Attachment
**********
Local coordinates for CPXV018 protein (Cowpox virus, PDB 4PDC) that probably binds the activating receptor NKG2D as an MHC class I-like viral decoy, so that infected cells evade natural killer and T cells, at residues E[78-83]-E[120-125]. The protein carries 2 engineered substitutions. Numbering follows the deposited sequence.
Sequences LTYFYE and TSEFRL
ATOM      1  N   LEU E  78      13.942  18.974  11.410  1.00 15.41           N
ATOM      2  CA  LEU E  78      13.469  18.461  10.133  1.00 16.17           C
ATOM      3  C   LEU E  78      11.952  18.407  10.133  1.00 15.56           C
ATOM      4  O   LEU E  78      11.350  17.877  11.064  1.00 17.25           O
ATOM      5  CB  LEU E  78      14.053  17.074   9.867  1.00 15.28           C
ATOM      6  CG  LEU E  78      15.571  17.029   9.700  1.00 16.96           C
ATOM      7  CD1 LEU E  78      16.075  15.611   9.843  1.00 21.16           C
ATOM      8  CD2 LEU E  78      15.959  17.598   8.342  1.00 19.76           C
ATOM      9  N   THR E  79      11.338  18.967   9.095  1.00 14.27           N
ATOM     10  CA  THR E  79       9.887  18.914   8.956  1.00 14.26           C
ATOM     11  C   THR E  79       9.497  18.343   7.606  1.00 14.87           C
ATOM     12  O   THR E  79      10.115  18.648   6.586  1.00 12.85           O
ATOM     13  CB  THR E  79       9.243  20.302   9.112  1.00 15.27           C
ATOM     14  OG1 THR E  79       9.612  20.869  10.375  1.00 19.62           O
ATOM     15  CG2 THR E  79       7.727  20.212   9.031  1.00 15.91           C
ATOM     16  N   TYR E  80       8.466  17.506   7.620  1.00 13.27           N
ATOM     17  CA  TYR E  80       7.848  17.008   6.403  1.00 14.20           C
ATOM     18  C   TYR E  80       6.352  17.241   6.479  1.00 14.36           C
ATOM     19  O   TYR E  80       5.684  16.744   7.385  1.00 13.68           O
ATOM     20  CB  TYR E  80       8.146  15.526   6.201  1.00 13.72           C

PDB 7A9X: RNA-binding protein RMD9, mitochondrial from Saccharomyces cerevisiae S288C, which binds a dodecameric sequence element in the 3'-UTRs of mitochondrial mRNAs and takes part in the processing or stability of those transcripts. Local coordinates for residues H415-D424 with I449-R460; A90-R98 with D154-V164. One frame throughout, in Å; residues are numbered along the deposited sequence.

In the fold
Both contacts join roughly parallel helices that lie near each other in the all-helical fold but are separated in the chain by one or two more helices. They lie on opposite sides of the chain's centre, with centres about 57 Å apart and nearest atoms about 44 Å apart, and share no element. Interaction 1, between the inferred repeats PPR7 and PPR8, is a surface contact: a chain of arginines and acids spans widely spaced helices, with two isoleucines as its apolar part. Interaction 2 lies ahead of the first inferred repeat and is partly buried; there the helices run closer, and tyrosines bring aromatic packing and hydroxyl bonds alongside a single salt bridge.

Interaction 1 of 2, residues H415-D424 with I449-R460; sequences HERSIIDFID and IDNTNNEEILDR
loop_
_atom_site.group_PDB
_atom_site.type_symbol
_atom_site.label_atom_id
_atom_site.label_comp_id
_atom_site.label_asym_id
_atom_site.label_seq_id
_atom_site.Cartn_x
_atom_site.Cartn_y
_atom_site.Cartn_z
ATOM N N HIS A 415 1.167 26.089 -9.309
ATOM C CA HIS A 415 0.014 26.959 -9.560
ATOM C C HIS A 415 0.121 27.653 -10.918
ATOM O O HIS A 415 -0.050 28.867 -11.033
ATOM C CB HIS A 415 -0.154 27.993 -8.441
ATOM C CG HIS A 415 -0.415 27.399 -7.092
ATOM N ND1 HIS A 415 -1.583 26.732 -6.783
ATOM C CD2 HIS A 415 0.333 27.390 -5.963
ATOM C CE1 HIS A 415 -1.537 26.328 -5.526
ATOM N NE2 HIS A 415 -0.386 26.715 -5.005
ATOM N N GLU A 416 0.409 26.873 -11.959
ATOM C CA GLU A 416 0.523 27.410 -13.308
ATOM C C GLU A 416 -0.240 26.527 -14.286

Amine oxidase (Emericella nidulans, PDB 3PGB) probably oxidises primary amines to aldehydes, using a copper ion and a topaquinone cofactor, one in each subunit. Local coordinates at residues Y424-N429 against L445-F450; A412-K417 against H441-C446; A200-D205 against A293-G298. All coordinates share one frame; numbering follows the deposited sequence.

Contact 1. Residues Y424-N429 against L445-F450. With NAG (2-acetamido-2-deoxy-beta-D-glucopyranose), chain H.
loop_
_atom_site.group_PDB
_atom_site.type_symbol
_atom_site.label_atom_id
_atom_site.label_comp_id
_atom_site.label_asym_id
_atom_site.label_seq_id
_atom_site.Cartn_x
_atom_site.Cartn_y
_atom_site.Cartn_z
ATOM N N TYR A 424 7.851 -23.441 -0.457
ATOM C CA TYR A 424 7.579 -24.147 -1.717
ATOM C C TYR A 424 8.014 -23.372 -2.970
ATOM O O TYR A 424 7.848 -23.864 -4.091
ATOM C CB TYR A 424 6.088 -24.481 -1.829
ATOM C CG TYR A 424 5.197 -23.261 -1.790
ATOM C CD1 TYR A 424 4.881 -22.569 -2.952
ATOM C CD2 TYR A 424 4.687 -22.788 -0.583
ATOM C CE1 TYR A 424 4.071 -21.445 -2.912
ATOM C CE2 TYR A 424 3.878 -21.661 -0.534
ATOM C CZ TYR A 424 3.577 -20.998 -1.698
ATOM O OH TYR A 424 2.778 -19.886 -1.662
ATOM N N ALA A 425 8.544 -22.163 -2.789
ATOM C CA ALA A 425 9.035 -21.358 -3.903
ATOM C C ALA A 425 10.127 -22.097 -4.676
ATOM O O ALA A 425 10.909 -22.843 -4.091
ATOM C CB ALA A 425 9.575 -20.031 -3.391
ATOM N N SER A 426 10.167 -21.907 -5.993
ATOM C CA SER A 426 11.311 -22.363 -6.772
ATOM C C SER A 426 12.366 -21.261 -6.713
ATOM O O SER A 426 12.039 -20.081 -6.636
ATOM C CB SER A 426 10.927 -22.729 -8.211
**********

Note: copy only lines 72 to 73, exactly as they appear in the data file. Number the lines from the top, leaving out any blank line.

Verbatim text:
ATOM C CZ TYR A 424 3.577 -20.998 -1.698
ATOM O OH TYR A 424 2.778 -19.886 -1.662